Our state room was exactly what we were expecting in terms of layout and facilities; we’ve been on enough Grand-class cruise ships to be able to move around these rooms in the dark without issue now. We did have a few problems with our cabin that needed addressing when we first got on board, though. The TV was reporting an error connecting to the ship’s network but that was soon remedied using the skills I’ve developed from decades in the world of IT (I rebooted the router). More irritating was that the connecting door on the balcony wasn’t locked and kept swinging open with a loud bang in the wind even while we were docked in Southampton. We didn’t know who our steward was (Princess usually leave a card explaining who your steward is and how to get hold of him/her but there was nothing like that on Ventura) so explained the situation to the first employee we saw in the hallway; he said he’d tell our steward without actually finding out what room number we were in which didn’t inspire confidence so we made our way to the reception desk off the atrium and decided to forget that too once we saw the queue of people waiting to have some issue or another addressed stretched out of sight. We eventually left a note for our steward on the bed knowing that it would be seen when it was turned down for the evening and this problem was rectified by the time we retired for the night.
We spent the first full day at sea, at times with some decent swell and high winds and occasionally just drifting in nearly flat conditions. It was a strange thing to be at the aft of the ship, at sea, with no apparent wake. I would guess that there is a tax benefit to having a mostly wasted day out of port and it probably doesn’t hurt to have a captive audience for all those bars on board but we did hear a few people complain about it. Personally, it was quite nice and I think not a bad idea for an introductory cruise to show people what a ship is like when it’s not simply in port; you really don’t get a real feel for cruising on a 2-nighter.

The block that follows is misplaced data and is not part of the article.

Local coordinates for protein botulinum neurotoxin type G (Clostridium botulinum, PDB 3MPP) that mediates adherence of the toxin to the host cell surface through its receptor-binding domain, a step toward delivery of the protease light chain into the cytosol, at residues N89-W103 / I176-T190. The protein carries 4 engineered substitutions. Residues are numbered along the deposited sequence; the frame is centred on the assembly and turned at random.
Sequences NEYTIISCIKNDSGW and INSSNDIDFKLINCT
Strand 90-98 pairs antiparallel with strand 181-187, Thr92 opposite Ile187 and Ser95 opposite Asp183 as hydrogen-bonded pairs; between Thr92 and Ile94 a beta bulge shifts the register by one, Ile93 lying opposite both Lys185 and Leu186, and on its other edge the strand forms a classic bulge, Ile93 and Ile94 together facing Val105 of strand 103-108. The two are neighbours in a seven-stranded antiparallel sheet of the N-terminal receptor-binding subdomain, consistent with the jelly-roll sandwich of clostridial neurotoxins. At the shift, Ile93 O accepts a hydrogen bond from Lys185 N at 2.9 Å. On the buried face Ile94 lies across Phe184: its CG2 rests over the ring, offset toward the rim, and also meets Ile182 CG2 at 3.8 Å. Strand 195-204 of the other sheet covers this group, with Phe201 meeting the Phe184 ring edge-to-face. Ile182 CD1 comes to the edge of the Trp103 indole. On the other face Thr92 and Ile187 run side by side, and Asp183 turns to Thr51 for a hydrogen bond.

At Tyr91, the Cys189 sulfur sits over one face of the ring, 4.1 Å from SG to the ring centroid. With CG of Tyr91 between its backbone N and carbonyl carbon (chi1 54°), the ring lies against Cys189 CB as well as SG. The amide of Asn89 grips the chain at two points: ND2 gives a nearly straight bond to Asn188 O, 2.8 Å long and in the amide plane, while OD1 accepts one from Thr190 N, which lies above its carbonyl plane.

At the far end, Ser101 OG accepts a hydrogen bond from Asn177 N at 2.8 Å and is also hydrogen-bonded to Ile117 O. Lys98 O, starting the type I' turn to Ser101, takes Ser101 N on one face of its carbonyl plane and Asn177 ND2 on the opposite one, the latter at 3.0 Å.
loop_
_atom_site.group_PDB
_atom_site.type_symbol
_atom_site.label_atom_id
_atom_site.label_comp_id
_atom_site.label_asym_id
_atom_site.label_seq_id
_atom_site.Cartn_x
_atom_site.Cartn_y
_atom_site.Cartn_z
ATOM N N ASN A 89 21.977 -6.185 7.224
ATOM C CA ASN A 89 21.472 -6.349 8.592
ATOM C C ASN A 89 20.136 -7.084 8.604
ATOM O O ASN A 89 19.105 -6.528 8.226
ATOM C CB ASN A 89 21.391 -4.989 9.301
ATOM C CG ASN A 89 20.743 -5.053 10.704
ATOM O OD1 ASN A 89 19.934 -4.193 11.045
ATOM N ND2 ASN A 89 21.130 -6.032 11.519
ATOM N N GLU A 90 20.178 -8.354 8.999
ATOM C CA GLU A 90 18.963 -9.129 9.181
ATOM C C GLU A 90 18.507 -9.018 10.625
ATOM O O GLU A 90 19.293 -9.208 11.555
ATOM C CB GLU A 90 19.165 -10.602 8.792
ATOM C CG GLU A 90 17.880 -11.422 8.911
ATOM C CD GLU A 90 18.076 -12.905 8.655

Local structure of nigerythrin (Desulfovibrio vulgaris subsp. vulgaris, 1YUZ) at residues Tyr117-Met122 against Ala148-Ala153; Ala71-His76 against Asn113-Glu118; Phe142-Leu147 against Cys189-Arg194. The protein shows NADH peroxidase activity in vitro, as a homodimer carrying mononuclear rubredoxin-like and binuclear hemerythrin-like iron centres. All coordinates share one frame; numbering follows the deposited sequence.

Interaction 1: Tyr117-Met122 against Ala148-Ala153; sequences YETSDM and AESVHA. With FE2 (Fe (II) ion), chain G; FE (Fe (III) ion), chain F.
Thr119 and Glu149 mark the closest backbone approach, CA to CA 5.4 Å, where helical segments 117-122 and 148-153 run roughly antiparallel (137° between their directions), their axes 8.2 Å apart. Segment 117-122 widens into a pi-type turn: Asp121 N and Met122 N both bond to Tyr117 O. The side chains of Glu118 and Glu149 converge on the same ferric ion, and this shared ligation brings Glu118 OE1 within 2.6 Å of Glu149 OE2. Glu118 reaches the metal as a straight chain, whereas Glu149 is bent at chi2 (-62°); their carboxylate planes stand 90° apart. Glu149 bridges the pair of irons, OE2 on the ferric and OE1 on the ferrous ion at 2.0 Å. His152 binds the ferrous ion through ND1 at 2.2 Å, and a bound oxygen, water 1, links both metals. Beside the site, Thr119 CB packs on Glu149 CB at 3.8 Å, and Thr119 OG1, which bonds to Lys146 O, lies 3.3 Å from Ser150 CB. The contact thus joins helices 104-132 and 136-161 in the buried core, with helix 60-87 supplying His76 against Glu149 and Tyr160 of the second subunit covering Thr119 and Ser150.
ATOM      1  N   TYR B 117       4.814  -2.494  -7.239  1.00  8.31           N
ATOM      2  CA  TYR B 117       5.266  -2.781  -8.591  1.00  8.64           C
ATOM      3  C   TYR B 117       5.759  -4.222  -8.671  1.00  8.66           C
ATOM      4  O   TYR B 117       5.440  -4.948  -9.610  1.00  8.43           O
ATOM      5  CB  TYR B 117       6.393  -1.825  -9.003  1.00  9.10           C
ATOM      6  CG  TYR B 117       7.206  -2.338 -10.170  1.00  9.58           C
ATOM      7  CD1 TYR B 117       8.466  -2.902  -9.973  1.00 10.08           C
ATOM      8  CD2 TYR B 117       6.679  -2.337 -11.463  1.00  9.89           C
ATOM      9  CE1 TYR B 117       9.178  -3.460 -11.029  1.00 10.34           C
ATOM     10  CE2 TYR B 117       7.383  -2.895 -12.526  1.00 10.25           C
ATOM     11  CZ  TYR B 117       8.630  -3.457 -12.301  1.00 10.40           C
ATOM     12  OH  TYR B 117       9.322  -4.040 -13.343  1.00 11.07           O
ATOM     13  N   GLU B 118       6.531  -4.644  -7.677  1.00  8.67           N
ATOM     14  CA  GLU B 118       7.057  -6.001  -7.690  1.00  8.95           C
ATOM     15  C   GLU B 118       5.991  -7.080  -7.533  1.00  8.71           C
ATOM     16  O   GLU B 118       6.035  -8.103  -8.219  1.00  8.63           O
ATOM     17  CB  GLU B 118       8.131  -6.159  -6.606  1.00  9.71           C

On the Sunday we awoke to find ourselves docked in Zeebrugge. There had been rain overnight with more forecast for the day in Belgium but with a clear sky initially it lent Ventura a fresh look as we headed off to breakfast. Breakfast on Ventura, I must point out here, was significantly better than that we’d experienced on Azura with a few more options each morning; it’s still pretty basic fare but we did appreciate the improvement.
We had a lovely day in Bruges (to be covered in another post) but were then delayed getting away from Zeebrugge partly due to high wind speeds that eventually required making use of tugs to get the ship out into the open sea.
Pools were emptied and covered over for safety during the ensuing return trip as the ship faced gusts of up to 62 knots and it spent a fair amount of time leaning to starboard. By estimating the difference in height of the drinks we had in the glass against each edge along with the diameter of the glass I was able to approximate the lean of the ship at 7 degrees which doesn’t sound much but made for entertaining “uphill” walking in places. We had dinner with a group of four, only three of whom were present due to one of them feeling the effects of the rough crossing. We’ve had worse; we enjoyed it.
Monday morning’s return to Southampton was early enough to see a lovely sunrise. It was, however, bitterly cold and a hell of a shock to the system.